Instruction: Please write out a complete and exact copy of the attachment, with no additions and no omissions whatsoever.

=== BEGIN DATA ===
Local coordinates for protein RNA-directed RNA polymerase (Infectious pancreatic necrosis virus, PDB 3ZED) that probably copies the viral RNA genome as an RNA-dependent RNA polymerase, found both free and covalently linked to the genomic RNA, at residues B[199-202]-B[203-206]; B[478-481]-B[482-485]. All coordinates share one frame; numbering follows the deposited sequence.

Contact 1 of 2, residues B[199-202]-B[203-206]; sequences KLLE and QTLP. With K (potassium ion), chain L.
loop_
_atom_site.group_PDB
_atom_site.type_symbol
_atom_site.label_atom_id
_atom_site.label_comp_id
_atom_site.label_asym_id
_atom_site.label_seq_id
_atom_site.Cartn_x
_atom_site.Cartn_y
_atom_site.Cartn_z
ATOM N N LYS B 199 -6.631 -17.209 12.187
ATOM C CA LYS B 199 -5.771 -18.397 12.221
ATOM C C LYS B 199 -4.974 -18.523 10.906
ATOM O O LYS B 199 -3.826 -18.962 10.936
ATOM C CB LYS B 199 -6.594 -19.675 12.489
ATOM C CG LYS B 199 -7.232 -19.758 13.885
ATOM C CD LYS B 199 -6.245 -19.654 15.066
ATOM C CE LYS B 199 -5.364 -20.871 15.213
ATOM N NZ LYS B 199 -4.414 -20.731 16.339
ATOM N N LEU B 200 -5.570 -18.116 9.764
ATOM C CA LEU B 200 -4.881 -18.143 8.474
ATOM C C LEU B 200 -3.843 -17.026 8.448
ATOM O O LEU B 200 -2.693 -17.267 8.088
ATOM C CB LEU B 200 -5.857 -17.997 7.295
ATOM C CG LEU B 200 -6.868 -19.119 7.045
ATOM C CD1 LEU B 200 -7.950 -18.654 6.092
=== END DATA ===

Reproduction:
Local coordinates for protein RNA-directed RNA polymerase (Infectious pancreatic necrosis virus, PDB 3ZED) that probably copies the viral RNA genome as an RNA-dependent RNA polymerase, found both free and covalently linked to the genomic RNA, at residues B[199-202]-B[203-206]; B[478-481]-B[482-485]. All coordinates share one frame; numbering follows the deposited sequence.

Contact 1 of 2, residues B[199-202]-B[203-206]; sequences KLLE and QTLP. With K (potassium ion), chain L.
loop_
_atom_site.group_PDB
_atom_site.type_symbol
_atom_site.label_atom_id
_atom_site.label_comp_id
_atom_site.label_asym_id
_atom_site.label_seq_id
_atom_site.Cartn_x
_atom_site.Cartn_y
_atom_site.Cartn_z
ATOM N N LYS B 199 -6.631 -17.209 12.187
ATOM C CA LYS B 199 -5.771 -18.397 12.221
ATOM C C LYS B 199 -4.974 -18.523 10.906
ATOM O O LYS B 199 -3.826 -18.962 10.936
ATOM C CB LYS B 199 -6.594 -19.675 12.489
ATOM C CG LYS B 199 -7.232 -19.758 13.885
ATOM C CD LYS B 199 -6.245 -19.654 15.066
ATOM C CE LYS B 199 -5.364 -20.871 15.213
ATOM N NZ LYS B 199 -4.414 -20.731 16.339
ATOM N N LEU B 200 -5.570 -18.116 9.764
ATOM C CA LEU B 200 -4.881 -18.143 8.474
ATOM C C LEU B 200 -3.843 -17.026 8.448
ATOM O O LEU B 200 -2.693 -17.267 8.088
ATOM C CB LEU B 200 -5.857 -17.997 7.295
ATOM C CG LEU B 200 -6.868 -19.119 7.045
ATOM C CD1 LEU B 200 -7.950 -18.654 6.092